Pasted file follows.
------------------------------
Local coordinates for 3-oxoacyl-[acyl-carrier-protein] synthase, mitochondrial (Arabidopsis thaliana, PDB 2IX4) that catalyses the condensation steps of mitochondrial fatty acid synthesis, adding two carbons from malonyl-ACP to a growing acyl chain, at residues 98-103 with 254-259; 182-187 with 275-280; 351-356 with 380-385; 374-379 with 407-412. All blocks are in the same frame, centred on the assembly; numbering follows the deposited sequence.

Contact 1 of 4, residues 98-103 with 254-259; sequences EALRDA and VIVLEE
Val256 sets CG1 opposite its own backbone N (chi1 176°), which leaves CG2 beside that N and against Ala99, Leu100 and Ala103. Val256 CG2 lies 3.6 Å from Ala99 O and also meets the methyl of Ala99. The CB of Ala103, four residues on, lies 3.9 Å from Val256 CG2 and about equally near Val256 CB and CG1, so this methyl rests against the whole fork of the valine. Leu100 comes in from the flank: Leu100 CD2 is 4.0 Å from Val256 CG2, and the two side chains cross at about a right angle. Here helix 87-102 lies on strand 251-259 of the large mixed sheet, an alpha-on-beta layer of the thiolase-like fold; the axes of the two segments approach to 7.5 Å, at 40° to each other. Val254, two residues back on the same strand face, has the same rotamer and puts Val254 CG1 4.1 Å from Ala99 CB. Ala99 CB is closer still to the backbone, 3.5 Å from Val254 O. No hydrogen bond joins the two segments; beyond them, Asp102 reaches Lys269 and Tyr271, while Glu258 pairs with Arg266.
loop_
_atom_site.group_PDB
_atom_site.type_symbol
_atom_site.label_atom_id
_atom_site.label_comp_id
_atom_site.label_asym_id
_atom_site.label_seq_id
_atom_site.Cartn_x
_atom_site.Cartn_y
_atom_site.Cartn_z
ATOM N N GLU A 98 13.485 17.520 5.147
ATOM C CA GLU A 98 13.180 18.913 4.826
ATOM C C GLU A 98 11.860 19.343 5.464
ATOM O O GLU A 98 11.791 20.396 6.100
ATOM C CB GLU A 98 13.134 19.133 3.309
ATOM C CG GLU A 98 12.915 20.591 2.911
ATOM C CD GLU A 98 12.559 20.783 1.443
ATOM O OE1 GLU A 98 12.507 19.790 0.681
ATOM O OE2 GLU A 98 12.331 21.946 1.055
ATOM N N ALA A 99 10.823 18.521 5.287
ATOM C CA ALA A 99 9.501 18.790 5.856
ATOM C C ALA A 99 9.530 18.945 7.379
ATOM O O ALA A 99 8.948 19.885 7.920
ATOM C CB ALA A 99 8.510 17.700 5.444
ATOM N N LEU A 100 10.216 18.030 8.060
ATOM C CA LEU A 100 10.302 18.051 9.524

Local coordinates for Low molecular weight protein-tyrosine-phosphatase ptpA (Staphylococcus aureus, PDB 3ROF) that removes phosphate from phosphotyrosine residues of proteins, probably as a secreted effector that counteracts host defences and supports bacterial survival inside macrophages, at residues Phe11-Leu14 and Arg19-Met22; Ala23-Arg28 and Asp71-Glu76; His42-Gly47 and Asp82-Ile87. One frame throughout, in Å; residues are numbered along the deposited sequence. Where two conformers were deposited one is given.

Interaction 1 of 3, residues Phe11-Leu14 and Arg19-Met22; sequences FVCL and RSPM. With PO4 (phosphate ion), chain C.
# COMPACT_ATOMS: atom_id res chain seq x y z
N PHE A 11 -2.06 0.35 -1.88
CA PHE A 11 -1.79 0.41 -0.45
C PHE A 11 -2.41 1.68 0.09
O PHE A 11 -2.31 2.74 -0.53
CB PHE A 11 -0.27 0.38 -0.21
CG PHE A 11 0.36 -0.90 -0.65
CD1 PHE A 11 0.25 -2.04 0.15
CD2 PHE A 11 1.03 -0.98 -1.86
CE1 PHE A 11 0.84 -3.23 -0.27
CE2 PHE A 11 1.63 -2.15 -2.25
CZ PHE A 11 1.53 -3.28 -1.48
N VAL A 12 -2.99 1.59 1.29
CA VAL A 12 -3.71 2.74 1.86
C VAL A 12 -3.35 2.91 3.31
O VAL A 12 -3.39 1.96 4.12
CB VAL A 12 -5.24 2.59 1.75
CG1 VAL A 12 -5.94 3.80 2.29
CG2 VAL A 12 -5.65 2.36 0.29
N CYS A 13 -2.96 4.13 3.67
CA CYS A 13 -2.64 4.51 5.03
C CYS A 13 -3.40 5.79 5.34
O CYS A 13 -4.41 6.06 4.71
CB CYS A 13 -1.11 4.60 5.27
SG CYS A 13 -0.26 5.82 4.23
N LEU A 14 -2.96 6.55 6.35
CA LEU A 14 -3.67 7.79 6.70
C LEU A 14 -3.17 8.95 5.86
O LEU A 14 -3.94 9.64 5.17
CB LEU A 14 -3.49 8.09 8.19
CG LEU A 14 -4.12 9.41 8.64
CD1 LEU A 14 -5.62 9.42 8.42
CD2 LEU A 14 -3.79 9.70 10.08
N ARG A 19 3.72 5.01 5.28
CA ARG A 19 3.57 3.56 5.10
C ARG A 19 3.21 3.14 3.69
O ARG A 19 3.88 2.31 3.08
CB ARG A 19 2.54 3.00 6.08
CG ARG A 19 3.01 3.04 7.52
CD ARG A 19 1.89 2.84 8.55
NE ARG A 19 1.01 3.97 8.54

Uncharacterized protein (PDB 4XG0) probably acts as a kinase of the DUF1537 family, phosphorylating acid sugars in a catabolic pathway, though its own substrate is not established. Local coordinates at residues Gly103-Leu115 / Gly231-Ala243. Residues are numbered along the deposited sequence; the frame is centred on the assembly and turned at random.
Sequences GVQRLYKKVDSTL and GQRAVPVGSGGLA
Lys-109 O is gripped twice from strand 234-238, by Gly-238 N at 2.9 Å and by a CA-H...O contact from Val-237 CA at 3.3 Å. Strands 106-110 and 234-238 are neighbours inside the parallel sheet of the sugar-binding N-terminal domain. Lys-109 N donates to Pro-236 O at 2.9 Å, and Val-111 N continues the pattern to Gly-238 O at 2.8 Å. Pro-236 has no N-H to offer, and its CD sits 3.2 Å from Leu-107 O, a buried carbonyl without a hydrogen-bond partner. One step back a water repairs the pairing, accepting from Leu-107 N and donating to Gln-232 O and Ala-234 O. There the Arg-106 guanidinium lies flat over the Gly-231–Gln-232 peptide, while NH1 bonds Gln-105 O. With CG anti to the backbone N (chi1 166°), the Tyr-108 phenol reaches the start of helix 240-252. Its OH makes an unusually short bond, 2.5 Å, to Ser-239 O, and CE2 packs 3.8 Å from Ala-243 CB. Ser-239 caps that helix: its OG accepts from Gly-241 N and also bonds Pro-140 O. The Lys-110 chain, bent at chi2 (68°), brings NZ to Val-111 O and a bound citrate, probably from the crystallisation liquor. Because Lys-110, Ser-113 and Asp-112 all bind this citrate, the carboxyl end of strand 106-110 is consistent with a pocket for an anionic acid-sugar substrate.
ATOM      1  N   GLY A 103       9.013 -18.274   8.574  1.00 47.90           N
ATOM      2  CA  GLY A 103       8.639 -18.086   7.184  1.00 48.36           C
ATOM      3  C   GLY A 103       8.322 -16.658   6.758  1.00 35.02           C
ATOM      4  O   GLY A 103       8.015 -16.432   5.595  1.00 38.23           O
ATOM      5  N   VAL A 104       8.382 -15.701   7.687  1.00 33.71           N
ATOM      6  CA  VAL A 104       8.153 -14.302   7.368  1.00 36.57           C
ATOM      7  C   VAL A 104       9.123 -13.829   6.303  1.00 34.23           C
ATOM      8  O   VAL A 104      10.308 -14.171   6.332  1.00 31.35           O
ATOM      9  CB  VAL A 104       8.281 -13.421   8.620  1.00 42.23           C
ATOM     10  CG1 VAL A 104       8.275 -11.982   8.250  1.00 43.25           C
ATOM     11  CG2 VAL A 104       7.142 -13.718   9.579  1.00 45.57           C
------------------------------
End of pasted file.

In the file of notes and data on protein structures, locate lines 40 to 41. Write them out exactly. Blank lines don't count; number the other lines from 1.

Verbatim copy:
CD2 PHE A 11 1.03 -0.98 -1.86
CE1 PHE A 11 0.84 -3.23 -0.27